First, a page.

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By Hal Theobald, Schneider Electric
If the lights are on, everything is fine with the electrical system. This is a common assumption, but issues sometimes can be lurking behind the scenes.
Figure 1. Performing the manufacturer’s recommended maintenance and testing of a circuit breaker will extend the equipment’s useful life.
Switchboards and switchgear are utilized to distribute electricity within a facility. Switchboards are more commonly used in commercial and light industrial applications, while switchgear is usually specified in heavy industrial applications, where the demands on the equipment require more robust construction. To maximize the useful life of the equipment and to mitigate the risk of an unscheduled power outage due to equipment performance, it’s critical to properly test and maintain the switchgear and switchboards that distribute electricity throughout the power distribution system (Figure 1).
Electrical switchgear has two types of components, which can be referred to as passive and active. The passive components include such things as the steel framing channels, cover plates, barriers, and horizontal and vertical bus structures, as well as components that make up the mechanical structure of the equipment. The critical active components are the power circuit breakers or fused devices that comprise the overcurrent protective system.
The main function of the active components is to protect assets and personnel. Both the passive and active components require regular maintenance to ensure equipment integrity, as well as proper mechanical and electrical functionality, and to provide protection for the equipment’s useful life. Major electrical equipment manufacturers generally recommend annual maintenance for power circuit breakers to ensure proper operation and maintain equipment warranties. This maintenance consists of cleaning and lubrication of the primary and secondary disconnects, racking mechanisms, and cell interlocks. A thorough on-site maintenance workscope for low voltage power circuit breakers includes:
Figure 2. Even with proactive maintenance, circuit breakers can be upgraded, while the switchgear structure, conduits, cabling and footprint are left intact.
The use of new or refurbished parts or subassemblies may be required to return a circuit breaker to good operating condition.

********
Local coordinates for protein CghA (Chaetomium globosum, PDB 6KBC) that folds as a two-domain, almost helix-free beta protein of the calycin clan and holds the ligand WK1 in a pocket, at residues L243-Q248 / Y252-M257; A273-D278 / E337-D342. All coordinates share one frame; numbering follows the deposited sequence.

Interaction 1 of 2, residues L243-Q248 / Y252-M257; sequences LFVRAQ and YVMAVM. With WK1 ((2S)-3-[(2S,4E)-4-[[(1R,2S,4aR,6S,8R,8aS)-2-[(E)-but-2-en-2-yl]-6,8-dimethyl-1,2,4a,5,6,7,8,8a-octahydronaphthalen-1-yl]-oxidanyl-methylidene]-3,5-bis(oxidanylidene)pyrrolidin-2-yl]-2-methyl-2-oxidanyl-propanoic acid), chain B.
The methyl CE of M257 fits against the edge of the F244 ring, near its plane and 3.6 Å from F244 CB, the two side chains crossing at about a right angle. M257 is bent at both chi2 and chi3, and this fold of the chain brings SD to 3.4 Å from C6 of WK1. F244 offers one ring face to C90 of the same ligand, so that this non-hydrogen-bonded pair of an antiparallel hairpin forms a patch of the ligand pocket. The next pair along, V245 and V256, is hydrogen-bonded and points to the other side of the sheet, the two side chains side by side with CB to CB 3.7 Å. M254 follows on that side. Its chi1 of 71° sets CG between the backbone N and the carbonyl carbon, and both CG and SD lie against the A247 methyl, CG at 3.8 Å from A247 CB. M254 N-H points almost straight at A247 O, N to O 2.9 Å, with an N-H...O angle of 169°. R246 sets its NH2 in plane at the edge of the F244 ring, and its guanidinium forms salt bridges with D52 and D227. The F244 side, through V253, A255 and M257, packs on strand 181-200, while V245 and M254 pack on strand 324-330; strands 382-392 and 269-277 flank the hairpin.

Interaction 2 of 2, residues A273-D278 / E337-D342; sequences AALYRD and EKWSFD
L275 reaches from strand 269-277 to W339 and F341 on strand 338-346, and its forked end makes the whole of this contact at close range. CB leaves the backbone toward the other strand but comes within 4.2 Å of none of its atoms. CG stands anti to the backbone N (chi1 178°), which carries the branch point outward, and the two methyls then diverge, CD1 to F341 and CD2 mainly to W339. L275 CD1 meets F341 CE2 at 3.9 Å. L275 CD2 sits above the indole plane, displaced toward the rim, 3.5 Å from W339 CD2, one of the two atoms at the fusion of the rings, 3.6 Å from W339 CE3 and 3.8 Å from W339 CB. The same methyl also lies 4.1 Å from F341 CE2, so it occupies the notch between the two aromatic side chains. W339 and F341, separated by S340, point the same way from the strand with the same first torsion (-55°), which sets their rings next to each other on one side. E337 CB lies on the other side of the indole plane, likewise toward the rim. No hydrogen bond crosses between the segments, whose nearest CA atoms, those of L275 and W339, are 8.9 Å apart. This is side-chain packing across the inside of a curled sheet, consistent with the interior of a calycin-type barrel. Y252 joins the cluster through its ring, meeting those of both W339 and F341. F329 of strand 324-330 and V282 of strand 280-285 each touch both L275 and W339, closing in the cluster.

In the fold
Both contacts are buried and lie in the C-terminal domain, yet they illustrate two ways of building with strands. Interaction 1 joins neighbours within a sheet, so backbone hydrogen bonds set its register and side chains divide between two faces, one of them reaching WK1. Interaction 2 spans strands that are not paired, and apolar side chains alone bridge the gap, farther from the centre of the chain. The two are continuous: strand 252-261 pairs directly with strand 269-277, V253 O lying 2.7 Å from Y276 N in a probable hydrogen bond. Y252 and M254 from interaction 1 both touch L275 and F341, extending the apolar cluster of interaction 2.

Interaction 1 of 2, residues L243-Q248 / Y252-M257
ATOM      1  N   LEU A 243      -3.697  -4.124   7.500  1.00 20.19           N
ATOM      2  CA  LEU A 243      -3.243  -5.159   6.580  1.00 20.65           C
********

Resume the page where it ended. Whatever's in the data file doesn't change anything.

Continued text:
A more intensive maintenance option for circuit breakers is in-shop reconditioning. The breaker is initially tested against ANSI standards and then completely disassembled, cleaned, and inspected. Damaged parts are refurbished or replaced, and pivot points are relubricated before the circuit breaker is reassembled. The reconditioned breaker, including the new assemblies, is retested against ANSI standards. This option should be performed when the on-site maintenance workscope can’t bring the breaker within tolerances defined in current industry standards. As part of this service, the trip unit can be retrofitted to a modern digital device.
Figure 3. One advantage of replacing with new switchgear is the ability to take advantage of current technology.
Even with annual maintenance, however, power circuit breakers may need additional upkeep or upgrades (Figure 2). Factors to consider include the operating environment, availability of spare parts, reliability, and the cost of ongoing maintenance. There may also be the need to increase the switchgear’s fault or continuous current rating, or the desire to upgrade technology. As a result, facility managers are often faced with the choice of maintaining aging or obsolete equipment or replacing it with a new switchgear lineup to take advantage of current technology (Figure 3).
Electrical equipment life can be defined as the duration until the equipment no longer performs its intended function, either mechanically or electrically. Although passive components require maintenance, it’s typically the nature of the active components, along with insulation life, that defines the expected life of the switchgear. When circuit breakers don’t operate properly, there are typically no advance indicators, unless electrical testing has been utilized to track performance. Industry groups, such as the IEEE Circuit Breaker Quality and Reliability working group, have analyzed the factors that affect the condition and performance of circuit breakers.